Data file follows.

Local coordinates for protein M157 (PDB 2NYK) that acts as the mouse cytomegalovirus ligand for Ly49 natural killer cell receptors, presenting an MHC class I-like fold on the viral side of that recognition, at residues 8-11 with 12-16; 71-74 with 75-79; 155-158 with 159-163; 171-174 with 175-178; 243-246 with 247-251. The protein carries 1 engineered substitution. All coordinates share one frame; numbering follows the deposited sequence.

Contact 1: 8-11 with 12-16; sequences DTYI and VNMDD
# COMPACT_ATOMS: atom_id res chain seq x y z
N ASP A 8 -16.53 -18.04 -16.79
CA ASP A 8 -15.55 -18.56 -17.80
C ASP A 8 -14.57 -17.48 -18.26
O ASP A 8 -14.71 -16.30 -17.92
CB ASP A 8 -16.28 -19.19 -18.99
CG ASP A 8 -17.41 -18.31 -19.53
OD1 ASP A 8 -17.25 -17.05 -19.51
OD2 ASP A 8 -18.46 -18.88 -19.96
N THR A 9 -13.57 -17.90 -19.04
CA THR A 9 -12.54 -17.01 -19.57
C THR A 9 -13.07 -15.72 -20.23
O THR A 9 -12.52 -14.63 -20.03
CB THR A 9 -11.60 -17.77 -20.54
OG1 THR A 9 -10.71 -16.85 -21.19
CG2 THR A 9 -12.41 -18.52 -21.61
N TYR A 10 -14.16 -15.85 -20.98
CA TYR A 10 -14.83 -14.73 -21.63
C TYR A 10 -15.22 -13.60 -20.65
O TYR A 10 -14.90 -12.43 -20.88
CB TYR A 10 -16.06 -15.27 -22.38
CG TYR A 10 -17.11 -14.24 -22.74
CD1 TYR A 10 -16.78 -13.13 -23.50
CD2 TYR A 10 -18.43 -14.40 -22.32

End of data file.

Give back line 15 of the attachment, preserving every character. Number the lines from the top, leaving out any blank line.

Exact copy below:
O THR A 9 -12.52 -14.63 -20.03